Redmond fire chief, other leaders told to stay quiet about having coronavirus, sources say
The Eastside was the first hit by the coronavirus outbreak -- and Redmond fire command staff were among those who contracted the disease in March.
It remains unclear exactly how the virus reached the Redmond Fire command staff, including the chief, and four others leading the charge in coronavirus response for the city.
Few people, including city council members, knew that five people on fire command staff had coronavirus in mid-March -- even though they had worked together at City Hall.
That's because two of those command staff members were told by the chief operating officer not to share publicly that they had coronavirus, multiple sources told KUOW. Those two passed along the demand to the three others who were infected.
Among the five were: Redmond Fire Chief Tommy Smith, emergency manager Pattijean Hooper, and deputy fire chief Don Horton.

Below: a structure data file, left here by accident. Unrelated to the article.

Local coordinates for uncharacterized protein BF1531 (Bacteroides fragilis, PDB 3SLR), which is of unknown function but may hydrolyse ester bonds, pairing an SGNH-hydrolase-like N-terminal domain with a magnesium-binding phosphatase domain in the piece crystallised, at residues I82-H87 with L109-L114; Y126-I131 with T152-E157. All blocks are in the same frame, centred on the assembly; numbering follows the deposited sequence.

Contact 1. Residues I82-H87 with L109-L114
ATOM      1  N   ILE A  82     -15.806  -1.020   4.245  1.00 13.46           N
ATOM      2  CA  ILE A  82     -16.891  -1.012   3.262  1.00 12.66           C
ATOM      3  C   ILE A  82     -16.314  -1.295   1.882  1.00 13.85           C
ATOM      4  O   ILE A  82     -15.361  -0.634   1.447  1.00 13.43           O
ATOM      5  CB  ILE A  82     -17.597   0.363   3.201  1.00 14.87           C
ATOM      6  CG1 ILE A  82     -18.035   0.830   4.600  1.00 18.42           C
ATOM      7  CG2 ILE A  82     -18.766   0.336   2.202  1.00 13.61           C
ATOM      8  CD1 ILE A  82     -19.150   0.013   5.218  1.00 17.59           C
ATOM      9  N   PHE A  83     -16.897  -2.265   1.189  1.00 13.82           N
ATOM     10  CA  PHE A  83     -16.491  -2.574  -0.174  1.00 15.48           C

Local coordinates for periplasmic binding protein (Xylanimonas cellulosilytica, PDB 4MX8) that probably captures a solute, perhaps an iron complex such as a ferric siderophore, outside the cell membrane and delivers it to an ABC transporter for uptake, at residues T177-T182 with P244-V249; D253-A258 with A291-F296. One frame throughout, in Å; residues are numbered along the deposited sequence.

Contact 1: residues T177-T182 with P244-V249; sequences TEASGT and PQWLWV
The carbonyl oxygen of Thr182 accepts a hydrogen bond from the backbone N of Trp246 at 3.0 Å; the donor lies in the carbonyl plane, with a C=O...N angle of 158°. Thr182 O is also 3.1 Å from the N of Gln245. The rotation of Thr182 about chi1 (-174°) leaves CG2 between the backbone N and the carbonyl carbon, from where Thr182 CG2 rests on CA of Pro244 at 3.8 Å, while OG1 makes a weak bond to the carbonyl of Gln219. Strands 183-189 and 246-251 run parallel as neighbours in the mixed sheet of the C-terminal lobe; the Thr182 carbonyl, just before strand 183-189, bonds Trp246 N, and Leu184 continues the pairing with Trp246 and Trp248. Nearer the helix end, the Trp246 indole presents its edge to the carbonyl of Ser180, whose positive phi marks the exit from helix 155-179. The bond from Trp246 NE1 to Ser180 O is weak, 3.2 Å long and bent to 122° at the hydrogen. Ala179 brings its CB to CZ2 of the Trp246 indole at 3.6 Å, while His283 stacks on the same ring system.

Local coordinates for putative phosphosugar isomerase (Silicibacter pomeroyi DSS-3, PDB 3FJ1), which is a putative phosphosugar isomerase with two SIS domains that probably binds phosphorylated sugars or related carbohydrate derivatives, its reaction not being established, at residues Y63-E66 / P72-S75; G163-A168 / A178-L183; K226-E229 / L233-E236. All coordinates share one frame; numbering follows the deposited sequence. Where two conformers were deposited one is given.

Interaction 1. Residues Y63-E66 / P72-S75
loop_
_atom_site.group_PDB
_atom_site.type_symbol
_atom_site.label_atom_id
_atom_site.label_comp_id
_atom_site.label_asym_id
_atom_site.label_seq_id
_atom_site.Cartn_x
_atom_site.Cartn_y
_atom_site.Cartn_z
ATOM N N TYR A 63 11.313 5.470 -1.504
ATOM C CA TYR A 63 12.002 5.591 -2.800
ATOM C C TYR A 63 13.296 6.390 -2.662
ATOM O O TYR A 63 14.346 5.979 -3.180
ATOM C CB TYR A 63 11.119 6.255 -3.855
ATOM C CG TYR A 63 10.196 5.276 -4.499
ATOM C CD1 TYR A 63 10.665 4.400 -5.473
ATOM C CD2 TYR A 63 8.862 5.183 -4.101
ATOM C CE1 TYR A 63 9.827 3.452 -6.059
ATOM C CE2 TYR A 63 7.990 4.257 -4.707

The command staff were not told why they should keep mum.
Redmond Mayor Angela Birney denied these claims to KUOW.
Birney said it was up to Public Health to alert those who may have been exposed. It wasn't the city's job, she said.
Birney said she was limited by the Americans with Disabilities Act, and that she couldn’t require staff to inform her of their positive results, and couldn’t share the number of positives, even when withholding names, with people.
Maxine Whattam, the chief operating officer, said through a spokesperson that she is not aware of the two command staff that shared they were told by Whattam not to circulate their positive coronavirus status.
The city followed recommendations from King County Public Health, the CDC, and medical services officer Jim Whitney, regarding communication with staff that test positive for Covid-19 .
City Hall was ultimately shut down after the first two positive results were made public to staff in mid-March. Employees were asked to work from home.